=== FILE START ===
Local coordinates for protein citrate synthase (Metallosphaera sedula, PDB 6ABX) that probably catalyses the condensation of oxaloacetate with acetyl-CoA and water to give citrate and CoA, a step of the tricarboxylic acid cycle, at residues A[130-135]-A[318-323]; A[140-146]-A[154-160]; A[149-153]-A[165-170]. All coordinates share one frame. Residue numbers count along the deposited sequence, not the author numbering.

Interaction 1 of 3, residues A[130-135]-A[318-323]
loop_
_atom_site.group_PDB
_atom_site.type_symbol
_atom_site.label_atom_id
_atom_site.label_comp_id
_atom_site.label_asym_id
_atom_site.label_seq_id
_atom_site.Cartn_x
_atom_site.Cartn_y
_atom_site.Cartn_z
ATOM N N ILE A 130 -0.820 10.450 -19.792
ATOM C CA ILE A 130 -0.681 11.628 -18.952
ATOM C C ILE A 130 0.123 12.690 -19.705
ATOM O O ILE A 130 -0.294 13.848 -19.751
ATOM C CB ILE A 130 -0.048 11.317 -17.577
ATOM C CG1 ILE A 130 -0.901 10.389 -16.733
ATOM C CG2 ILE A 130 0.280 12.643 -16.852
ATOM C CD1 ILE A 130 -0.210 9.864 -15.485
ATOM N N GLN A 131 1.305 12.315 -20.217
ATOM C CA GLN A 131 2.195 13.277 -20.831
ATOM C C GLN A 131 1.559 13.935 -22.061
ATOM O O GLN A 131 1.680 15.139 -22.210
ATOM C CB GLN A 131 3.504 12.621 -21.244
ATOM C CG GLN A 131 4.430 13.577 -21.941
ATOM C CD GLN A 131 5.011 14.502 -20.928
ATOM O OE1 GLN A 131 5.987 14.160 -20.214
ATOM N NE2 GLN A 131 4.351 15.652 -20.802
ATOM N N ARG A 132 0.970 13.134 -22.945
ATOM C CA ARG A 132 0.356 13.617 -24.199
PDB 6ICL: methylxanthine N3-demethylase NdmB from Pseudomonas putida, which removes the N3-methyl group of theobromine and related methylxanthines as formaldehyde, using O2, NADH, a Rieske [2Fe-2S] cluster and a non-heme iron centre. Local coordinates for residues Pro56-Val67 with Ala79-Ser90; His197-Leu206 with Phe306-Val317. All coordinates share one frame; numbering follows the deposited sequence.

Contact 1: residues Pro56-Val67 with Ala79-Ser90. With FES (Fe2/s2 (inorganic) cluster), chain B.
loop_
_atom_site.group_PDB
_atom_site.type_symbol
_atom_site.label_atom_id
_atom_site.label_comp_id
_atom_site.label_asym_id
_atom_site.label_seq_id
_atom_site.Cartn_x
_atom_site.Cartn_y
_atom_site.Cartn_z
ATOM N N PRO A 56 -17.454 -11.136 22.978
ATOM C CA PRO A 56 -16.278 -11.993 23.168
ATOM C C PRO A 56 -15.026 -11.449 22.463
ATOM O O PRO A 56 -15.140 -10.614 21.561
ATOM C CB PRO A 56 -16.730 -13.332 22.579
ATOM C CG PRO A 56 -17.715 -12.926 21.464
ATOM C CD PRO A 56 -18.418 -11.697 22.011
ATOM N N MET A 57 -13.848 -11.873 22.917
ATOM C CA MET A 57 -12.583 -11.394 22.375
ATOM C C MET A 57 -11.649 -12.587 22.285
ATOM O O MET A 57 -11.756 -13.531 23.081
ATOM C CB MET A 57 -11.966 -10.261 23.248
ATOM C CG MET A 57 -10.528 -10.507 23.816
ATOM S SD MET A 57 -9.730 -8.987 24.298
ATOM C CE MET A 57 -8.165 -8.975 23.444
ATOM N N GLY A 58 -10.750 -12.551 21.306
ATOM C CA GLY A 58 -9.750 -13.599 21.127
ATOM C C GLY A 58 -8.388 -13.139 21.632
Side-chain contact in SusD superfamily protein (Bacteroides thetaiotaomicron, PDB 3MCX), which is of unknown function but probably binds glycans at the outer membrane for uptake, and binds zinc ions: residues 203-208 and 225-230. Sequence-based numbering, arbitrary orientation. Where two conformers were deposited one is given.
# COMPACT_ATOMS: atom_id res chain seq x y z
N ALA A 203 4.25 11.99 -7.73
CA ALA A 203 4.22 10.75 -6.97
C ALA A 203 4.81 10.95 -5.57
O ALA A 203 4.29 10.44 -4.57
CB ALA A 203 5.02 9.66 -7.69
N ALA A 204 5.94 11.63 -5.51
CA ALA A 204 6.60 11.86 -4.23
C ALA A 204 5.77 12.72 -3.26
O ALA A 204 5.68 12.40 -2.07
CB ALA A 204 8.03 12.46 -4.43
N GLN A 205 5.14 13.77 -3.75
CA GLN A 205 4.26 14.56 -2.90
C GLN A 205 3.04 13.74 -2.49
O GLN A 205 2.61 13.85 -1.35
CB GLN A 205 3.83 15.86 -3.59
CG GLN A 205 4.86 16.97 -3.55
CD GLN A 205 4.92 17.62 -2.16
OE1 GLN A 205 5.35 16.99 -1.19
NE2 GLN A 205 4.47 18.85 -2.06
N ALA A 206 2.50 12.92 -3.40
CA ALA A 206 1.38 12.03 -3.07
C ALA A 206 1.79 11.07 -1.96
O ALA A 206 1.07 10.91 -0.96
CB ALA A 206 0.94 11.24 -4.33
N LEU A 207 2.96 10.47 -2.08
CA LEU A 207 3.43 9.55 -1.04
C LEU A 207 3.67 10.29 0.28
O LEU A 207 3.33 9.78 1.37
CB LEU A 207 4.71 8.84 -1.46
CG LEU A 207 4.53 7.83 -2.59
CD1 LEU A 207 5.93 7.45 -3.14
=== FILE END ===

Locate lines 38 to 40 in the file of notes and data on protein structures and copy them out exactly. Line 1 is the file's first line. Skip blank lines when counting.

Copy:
_atom_site.label_comp_id
_atom_site.label_asym_id
_atom_site.label_seq_id